Review: TOPDOG/UNDERDOG at Round House Theatre

Raw and affecting masterpiece runs through June 30.

By: Jun. 08, 2024
Review: TOPDOG/UNDERDOG at Round House Theatre
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TOPDOG/UNDERDOG puts audiences through the wringer – and we are better for it.

At Round House Theatre, director Jamil Jude stages a brilliant, heightened and deeply emotional interpretation of the Suzan-Lori Parks’ work that is as raw and affecting now as it was when it earned Parks a Pulitzer Prize two decades ago.

Round House’s vital and deeply moving staging of TOPDOG/UNDERDOG owes its punch and poignancy to its exceptional cast: Ro Boddie as the focused and contained Lincoln and Yao Dogbe as the youthful, heart-felt, emotional Booth. The show is sharp and visceral yet punctuated with many moments of laughter and glee – Boddie and Dogbe adeptly steer us through the wild swings of emotion.

Abandoned by their parents as teenagers, Lincoln and Booth have had to lean on each other through the years. As adults, they are locked in a cycle of love and resentment, tension and affection – a relationship reflected in the names they were given by their father as a joke. The two brothers riff on old habits and stories; there is a constant push and pull to their symbiotic relationship.

Review: TOPDOG/UNDERDOG at Round House Theatre
L-R: Ro Boddie (Lincoln) and Yao Dogbe (Booth).
Photo by Margot Schulman Photography.

Lincoln and Booth are constantly trying to piece together their lives and their legacy. Who were they as children? What were their parents really like and why did they make the choices they did? Why did their parents walk away from a house, a house with dinner on the table and a family gathered around? The brothers’ photo album, a constant presence, is almost a character in the play. It is passed back and forth between the two and treasured as a relic of a time together and as a possible source of answers to all their questions.

The play poses the question: must we play the cards we are dealt in life? Here the cards are Three-Card Monte – the art and artifice, the shuffling cards and the patter of the street con game form the play’s backbone. Lincoln, the practiced card sharp, tells of tricking people into thinking they have a chance at winning even though it will never happen. Booth wants to master Lincoln's knowledge of card hustling to earn big money, while Lincoln, who has stepped away from that life, wants to work honestly at a job that will sustain them both.

The trust and vulnerability demanded by the roles is considerable – Boddie and Dogbe are an extraordinary team as Lincoln and Booth. They are skillful, charismatic and brutally honest. There is an intimacy to Round House Theatre’s performance space. The audience is never far from the two actors and their nuanced interaction.

Review: TOPDOG/UNDERDOG at Round House Theatre
Ro Boddie (Lincoln) in Topdog/Underdog.
Photo by Margot Schulman Photography.

The set, brilliantly designed by Meghan Raham, shows two men who live in claustrophobic proximity to each other and lack any privacy. Loose porn magazines spill out from underneath Booth’s cot and a small folding screen masks nothing. With cardboard and milk crates the men strive to create a home. Xavier Pierce’s lighting design underscores this atmosphere and includes bold pops of neon at the windows.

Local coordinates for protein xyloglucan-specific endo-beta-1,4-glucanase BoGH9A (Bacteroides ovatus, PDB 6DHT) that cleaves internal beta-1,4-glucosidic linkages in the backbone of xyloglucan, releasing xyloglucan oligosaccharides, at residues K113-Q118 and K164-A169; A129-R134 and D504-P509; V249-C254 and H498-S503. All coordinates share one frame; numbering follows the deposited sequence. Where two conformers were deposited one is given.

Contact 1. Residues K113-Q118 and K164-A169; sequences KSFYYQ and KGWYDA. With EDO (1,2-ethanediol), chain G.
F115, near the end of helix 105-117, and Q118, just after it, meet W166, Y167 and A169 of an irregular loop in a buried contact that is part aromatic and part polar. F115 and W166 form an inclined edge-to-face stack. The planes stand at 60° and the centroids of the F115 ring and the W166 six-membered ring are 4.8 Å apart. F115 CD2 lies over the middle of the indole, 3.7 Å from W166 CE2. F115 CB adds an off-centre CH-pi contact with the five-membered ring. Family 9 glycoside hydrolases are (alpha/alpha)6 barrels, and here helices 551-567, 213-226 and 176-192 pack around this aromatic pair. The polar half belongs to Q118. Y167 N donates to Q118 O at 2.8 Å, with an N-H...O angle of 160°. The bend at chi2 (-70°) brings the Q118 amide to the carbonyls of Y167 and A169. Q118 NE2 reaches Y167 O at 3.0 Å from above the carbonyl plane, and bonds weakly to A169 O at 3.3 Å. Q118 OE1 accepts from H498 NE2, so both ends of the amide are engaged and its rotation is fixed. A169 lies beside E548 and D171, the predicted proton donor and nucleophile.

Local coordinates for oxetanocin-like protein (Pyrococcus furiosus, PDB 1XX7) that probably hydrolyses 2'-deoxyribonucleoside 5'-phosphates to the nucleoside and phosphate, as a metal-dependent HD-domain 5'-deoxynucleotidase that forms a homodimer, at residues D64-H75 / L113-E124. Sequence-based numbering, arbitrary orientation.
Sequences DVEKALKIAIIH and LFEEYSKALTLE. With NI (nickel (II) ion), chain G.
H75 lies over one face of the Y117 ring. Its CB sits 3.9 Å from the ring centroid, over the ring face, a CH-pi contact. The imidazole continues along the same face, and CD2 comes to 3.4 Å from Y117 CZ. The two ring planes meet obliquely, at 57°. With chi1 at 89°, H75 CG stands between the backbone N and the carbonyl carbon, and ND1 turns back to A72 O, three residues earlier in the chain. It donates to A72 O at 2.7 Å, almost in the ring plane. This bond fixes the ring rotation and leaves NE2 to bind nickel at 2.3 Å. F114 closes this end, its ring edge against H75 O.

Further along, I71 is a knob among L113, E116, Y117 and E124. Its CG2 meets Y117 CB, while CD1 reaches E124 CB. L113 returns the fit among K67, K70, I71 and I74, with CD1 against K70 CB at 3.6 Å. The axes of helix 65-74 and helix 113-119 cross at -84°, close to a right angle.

Danielle Preston’s costume design is memorable from Lincoln’s Abraham Lincoln costume to Booth’s puffy coat from which an endless array of purloined goods emerge. Nick Hernandez’s sound design, Casey Kaleba’s fight choreography and Chelsea Dean’s properties were significant aspects of an extraordinary production.

Review: TOPDOG/UNDERDOG at Round House Theatre
Yao Dogbe (Booth) in Topdog/Underdog.
Photo by Margot Schulman Photography.

TOPDOG/UNDERDOG is a contemporary work, but the modern masterpiece has classical roots with the eternal themes of fate, family, love and jealousy and the play’s heightened and rhythmic language.

After the final moment of TOPDOG/UNDERDOG on opening night, the lights went down and there was a quiet pause. The emotional audience took a moment to process all that we experienced with those characters. For a beat, not a sound was heard. Then, applause and a standing ovation for actors Yao Dogbe and Ro Boddie, director Jamil Jude, playwright Suzan-Lori Parks for their heart, intellect, trust and vulnerability to create such a full and riveting experience.

Running Time: 2 hours and 20 minutes with one intermission

TOPDOG/UNDERDOG by Suzan-Lori Parks is directed by Jamil Jude and produced by Round House Theatre, 4545 East-West Highway in Bethesda, MD. The production runs through June 30 with performances Tuesday through Thursday at 7:30 pm, Friday and Saturday at 8:00 pm, and Saturday and Sunday at 2:00 pm. For tickets, performance information, the Black Out Night on June 19 and events or special performances, attendance policies, and further information visit the company's website.

Review: TOPDOG/UNDERDOG at Round House Theatre
L-R: Yao Dogbe (Booth) and Ro Boddie (Lincoln).
Photo by Margot Schulman Photography.



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